• Gavin Hamilton, near Lockerbie

    Changing fibre cures slipping butterfat.

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While many farmers have been grappling with an exceptionally wet winter, 55 inches of rain annually is standard for Gavin Hamilton, who farms in partnership with his wife Victoria at the Hotts Farm near Lockerbie. The climate means balancing wet, acidic silages in the diet for his 300 milking cows can be an ongoing challenge.

Unsurprisingly with rainfall like this, Gavin houses his 11,800kg herd year round, growing predominantly grass silage alongside some wholecrop on the 300 acre farm, which is in a low-lying area just east of the Solway Firth.

Gavin aims for a lean enterprise. Stocking rates are tight for maximum efficiency with replacement heifers sent off the farm at nine months, returning to calve at 22 months. He takes four cuts of silage a year, but with the high rainfall, it’s not unusual for at least a couple of cuts to be wet and acidic. To help manage the impact of this in the TMR, Gavin enlists the help of nutritionist Will Tulley from EBVC. Will also works with Gavin in optimising his production to fill just the ‘A’ part of his A and B liquid milk contract with Graham’s Dairies, who have a standard litre of 4% fat but with heavy penalties for falling below 3.5%.

However in autumn last year, Gavin found he was struggling to meet his butterfat target. “We dipped below 3.5%,” says Gavin. “We watched to see if it was just a blip, but it then dropped to 3.35%. The penalty for falling below 4% is 0.225ppl for every 0.1% but this increases to 0.6ppl below 3.5% on a rolling average, so over £5,000 deducted from the milk cheque was a real wake up call.”

He says Will was concerned about fibre intake, and with the cows looking a bit lethargic there was a risk they had sub-acute ruminal acidosis. Will decided to increase the effective fibre in the ration, introducing nutritionally improved straw (NIS) in early December at 2kg a head to see what effect that had.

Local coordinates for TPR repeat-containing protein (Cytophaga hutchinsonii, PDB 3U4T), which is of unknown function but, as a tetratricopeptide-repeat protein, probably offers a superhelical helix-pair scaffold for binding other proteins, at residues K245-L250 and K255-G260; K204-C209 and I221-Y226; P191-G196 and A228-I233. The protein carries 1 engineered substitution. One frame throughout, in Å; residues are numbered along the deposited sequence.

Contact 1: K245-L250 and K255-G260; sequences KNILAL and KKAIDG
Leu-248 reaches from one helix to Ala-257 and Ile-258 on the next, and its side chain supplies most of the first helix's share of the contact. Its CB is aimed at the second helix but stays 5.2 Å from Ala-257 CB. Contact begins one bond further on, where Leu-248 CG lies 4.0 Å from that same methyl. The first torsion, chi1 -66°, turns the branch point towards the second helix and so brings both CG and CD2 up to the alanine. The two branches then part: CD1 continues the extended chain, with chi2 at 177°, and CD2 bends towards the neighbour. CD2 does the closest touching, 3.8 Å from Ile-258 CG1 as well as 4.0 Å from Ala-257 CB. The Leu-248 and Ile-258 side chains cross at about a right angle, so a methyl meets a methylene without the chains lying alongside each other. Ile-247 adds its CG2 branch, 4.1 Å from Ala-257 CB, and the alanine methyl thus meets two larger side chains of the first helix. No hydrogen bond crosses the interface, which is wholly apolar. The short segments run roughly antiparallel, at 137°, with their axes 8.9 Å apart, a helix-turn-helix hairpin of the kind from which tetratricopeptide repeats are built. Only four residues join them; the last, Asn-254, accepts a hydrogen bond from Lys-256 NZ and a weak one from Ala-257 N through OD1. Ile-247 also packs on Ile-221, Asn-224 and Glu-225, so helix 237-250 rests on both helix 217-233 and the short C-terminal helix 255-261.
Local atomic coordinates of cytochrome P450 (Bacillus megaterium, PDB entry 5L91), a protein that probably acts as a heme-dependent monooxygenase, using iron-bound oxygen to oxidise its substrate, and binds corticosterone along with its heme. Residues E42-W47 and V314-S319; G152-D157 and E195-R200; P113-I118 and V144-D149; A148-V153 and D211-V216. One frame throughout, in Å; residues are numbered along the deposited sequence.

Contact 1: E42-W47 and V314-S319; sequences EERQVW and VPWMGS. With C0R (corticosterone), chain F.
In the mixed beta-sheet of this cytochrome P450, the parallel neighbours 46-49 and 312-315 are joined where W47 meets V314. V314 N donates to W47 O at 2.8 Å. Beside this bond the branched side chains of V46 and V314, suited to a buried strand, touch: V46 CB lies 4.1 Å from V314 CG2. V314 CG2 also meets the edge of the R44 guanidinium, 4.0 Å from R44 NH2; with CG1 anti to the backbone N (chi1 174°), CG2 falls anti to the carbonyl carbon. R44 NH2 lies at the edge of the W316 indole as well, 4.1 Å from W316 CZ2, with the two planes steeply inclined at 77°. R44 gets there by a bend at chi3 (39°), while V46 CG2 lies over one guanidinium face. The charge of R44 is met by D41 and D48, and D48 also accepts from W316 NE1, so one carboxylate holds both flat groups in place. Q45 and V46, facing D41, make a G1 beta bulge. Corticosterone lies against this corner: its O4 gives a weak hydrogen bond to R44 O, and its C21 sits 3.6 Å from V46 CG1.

We’ve always used soya hulls in the past, so to start with we kept them in the adjusted ration but knocked back the content from 2kg to 1.5kg per head. We also cut back on straw from 1kg to 0.4kg per cow, but didn’t take it out completely to keep the consistency of the ration open and loose given the wet silage and pot ale syrup in it. Other adjustments were a reduction in the amount of rapeseed meal fed and a slight overall drop in ration crude protein, while soya was increased to maintain protein quality.

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The cost of the ration has fallen again, to £3.80 per day. I think the cows are eating NIS more easily than they ate the soya hulls – NIS pellets are slightly smaller and they smell more appetising. So we’ve gone from a position of being penalised around 74p per cow per day due to butterfat penalties, to being penalised an average of 27p. However, the new ration is around 11p per cow per day cheaper, taking that remaining impact down to 15p per cow per day.

Gavin says he’s confident now that he can manage butterfat levels better to deliver efficiently against his contract – maybe not profitably for the moment with milk prices the way they are. “But things will improve again,” he said. “In March last year we’d just had possibly the best year ever between the high milk price and lower feed costs. But with volatility the way it is, it’s going to be about banking the money in the good years to see you through the bad. The important thing in the meantime is to run your business as efficiently as you can.”

Penalties for low butterfat, based on 36.4 litre average daily production per cow per day
 Before (3.35% average BF) After (3.675% average BF)
 @0.225ppl penalty per 0.1% drop 4-3.5% BF  -40.95  @0.225ppl penalty per 0.1% drop 4-3.675% BF -26.62
 @0.6ppl penalty per 0.1% drop 3.5-3.35% BF  -32.76 Feed savings from £3.91 – £3.80/cow/day 11.00
 Total  -73.71 p/cow/day -15.62 p/cow/day

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